These public universities are perfect hiding places for the CCSS Machine to ‘improve’ the CCSS into the now famous CCR (College and Career Readiness); the “Next Generation”; the STEM to STEAM; the CTE (Career Tech Education), and on and on. Many privately funded educational post-secondary institutions are also in this mix. No educational offering should be considered safe anymore.

Remember, the public-private partnerships and their money grease the cogs in the CCSS Machine. It is our job to find as many wrenches to throw into those cogs!

To see what OTHER CCSS Machine member groups AERA works with, belongs to, contributes among: http://www.aera.net/Research-Policy-Advocacy/Coalition-Partners

To see AERA’s Position Paper on High Stakes Assessmentshttp://www.aera.net/About-AERA/AERA-Rules-Policies/Association-Policies/Position-Statement-on-High-Stakes-Testing
*Note, their position is based on a 2000 publication.

To see how AERA is supportive of the ESSA, AERA ESEA Rulemaking Comments
*Note: Much of AERA’s comments circle around the States and Title One. In the ESSA language, Title One is definitely tied to the assessments and these assessments are mandates from the Federal government.

Mentioned in the AERA comments is the “Common Rule”, to see what AERA is doing for the “Common Rule” for researching education (as well as their other research pet projects in the ESSA era), http://www.aera.net/Research-Policy-Advocacy/Issues-and-Initiatives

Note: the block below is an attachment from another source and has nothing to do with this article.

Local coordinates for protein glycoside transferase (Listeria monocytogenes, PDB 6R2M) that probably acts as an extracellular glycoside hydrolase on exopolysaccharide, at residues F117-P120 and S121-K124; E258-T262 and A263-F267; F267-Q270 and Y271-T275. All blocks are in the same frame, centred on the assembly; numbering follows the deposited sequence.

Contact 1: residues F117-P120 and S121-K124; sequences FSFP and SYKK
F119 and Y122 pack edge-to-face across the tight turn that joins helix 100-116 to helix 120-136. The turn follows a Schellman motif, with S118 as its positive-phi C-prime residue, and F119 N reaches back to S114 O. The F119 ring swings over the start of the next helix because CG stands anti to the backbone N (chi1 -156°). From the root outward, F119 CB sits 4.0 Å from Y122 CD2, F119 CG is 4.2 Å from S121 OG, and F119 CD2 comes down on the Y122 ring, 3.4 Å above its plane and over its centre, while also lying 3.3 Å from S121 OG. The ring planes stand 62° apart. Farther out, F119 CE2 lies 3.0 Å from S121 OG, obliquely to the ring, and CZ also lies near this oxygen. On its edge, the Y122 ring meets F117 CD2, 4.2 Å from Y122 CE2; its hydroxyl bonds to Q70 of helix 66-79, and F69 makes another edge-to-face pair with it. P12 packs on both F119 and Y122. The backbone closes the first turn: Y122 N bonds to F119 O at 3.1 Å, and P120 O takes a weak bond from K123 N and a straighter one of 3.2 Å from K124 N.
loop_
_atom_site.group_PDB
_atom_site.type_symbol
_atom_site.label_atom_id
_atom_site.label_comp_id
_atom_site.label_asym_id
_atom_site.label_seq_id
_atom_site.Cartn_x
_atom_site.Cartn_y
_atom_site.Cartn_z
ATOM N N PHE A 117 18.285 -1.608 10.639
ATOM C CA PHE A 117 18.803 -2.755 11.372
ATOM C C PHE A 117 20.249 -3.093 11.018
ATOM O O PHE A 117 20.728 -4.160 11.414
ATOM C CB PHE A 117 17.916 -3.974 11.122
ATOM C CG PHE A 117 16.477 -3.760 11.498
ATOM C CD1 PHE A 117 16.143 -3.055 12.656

aeraessa

If you would like to see a recent AERA Research Report on how ‘great’ measuring non academic skills is and should be, see: http://www.aera.net/Newsroom/Recent-AERA-Research/Measurement-Matters-Assessing-Personal-Qualities-Other-Than-Cognitive-Ability-for-Educational-Purposes  *Note: be sure to delve into their OTHER recent research, you’ll need to see the alignment to the CCSS Machine.

Our last tie to the CCSS Machine? You had to know this Foundation would show up at some point:
The Gates Foundation, 2013, granted AERA $250,000.00. See the purpose of the grant: http://www.gatesfoundation.org/How-We-Work/Quick-Links/Grants-Database/Grants/2013/05/OPP1091034

Closing:

Anti CCSS/ESSA Warriors, there is plenty here to use as weapons of truth in our local fights. Use only what you need, share the other portions. It may seem a bit overwhelming, but when you divide a mammoth organization’s CCSS Machine ties among several like-minded Warriors, it makes light work.

We MUST use this information! Assessments, data mining, and using our educators and students as guinea pigs for research is unacceptable.

exittest